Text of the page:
______________________________________Typical Operation(Calculated for FIGS. 3, 5, and 6)______________________________________Flow Rates:(108)Tangential Air (Total), SCF/hr 210,000Temperature °F. 600(107)Tangential Fuel (Total) (CH.sub.4), SCF/hr 11,870Temperature, °F. 120(109)Axial Oil, gallons/hr (flush) 365 (a)Temperature, °F. 425Quench Water, gallons/hr 90Temperature, °F. 100Pounds N330 Carbon Black/hr 1,925Reactor Dimensions:(104)Precombustion Zone (PCZ):Diameter, inches 24Length, inches 12(103)Reaction Zone:Diameter, inches 12Length, inches 60 (b)(102)Venturi Zone:Inlet Diameter, inches 12Converging Section Length, inches 11Throat Diameter, inches 6Outlet Diameter, inches 12Diverging Section Length, inches 34______________________________________ (a) Flush with upstream face of PCZ. (b) From downstream face of PCZ to quench injection.(113)Choke (Teardrop)Lengths (see FIG. 5):(C + E), Major Axis, inches 9(D), Largest Minor Axis, inches 4Cycle time, seconds 5 (a)Length of stroke, inches 2 (b)______________________________________ (a) The cycle time can be in the preferable range of about 0.1 to about 1 seconds. (b) The longitudinal cycle length of movement of the choke can range from about 1 inch to about 10 inches, and the nose end of A can be positioned on the start of the cycle even upstream of the entrance to the converging zone of the Venturi, e.g., up to 4 inches upstream. The start position ca be within the converging zone of the Venturi e.g., up to 4 inches into this zone, in this size of apparatus. These specific dimensions will vary with the different size chokes and Venturis employed, as can be readily understood by those skilled in this art.
The numerals used in FIG. 3 are also used in FIGS. 5 and 6. FIG. 5 has tangential air 108 and tangential fuel combustion gases entering the precombustion zone 104 tangentially. The tunnels 106 (only one is shown) are about 10 inches in diameter. Precombustion zone 104 is 24 inches in diameter by 12 inches in length. Feedstock enters the nozzle assembly at 109 and oil spray enters precombustion zone 104. The oil feed nozzle outlet end can be flush with the upstream face of precombustion zone 104 or can be positioned within the precombustion zone 104 up to about one-half the length of precombustion zone 104. Venturi 102 has a converging zone inlet diameter of 12 inches and a length of 11 inches, converging at a total angle of about 30 degrees. The Venturi cylindrical throat is 6 inches in diameter, and in this illustration 2 inches in length. The diverging zone of the Venturi 102 has an outlet diameter of 12 inches (enters the cylindrical reactor 103 which is also 12 inches in diameter). The diverging total angle is about 10 degrees.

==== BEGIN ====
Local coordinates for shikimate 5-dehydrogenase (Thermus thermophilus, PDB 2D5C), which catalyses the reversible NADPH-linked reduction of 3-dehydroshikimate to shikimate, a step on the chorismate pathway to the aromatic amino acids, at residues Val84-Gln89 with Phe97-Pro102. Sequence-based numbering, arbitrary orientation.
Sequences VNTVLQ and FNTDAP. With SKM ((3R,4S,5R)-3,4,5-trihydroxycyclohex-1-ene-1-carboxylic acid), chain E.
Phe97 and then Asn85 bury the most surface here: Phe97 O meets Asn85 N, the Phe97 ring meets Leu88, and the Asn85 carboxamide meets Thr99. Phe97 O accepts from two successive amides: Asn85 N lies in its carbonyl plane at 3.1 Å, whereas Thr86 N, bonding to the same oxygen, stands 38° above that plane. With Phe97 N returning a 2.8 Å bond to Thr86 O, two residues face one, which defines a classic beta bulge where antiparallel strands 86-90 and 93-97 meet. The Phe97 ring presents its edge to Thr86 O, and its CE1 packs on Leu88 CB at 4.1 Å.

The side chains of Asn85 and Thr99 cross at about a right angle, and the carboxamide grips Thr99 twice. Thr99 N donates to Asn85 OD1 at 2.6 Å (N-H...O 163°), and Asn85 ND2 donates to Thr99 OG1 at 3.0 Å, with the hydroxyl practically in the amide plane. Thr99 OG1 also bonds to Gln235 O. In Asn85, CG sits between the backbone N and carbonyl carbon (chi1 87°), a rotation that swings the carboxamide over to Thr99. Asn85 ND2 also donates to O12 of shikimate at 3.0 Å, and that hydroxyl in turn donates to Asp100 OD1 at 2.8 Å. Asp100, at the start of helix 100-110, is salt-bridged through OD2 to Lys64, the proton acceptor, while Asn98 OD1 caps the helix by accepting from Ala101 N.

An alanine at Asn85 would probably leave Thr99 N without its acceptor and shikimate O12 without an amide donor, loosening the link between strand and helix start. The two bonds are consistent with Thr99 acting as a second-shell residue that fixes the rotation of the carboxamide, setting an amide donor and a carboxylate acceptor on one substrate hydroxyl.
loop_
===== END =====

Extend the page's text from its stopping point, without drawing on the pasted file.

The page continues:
Referring also to FIG. 6, along with FIG. 5, the major axis of the teardrop choke is 9 inches and the maxmum minor axis is 4 inches. The larger end A of the teardrop choke is a hemisphere of 2 inch radius and the smaller end B is a hemisphere of one-half inch radius. The conical center section is 6.5 inches in length. The larger base of the conical center section is 4 inches in diameter and the smaller base is 1 inch in diameter. In operation, the teardrop choke is oscillated along its longitudinal axis, as, for example, with its larger end oscillating from adjacent the Venturi inlet to, for example, 2 inches downstream from the Venturi inlet, changing the pattern of the angular opening between the converging zone of the Venturi and the teardrop choke, resulting in the production of a broad range of aggregates (DBP) and nodules (CTAB). This oscillation cycle, e.g., is 5 seconds. The operation will produce low or negative tint residual carbon black, as desired.
|Citing Patent||Filing date||Publication date||Applicant||Title|
|US4664901 *||4 Mar 1985||12 May 1987||Phillips Petroleum Company||Process for producing carbon black|
|US4784695 *||4 Mar 1988||15 Nov 1988||Tokai Carbon Co., Ltd.||Carbon black for blending in rubber|
|US5100637 *||11 Mar 1991||31 Mar 1992||Tokai Carbon Co., Ltd.||Carbon black for compounding into tire tread rubber|
|US5230878 *||27 Nov 1991||27 Jul 1993||Tokai Carbon Co., Ltd.||Carbon black for tire tread rubber|
|U.S. Classification||423/450, 423/455, 423/449.2|
|Cooperative Classification||C01P2006/12, C09C1/50, C01P2006/19|
|20 Apr 1987||FPAY||Fee payment|
Year of fee payment: 4
|2 Apr 1991||FPAY||Fee payment|
Year of fee payment: 8
|24 Oct 1995||REMI||Maintenance fee reminder mailed|
|17 Mar 1996||LAPS||Lapse for failure to pay maintenance fees|
|28 May 1996||FP||Expired due to failure to pay maintenance fee|
Effective date: 19960320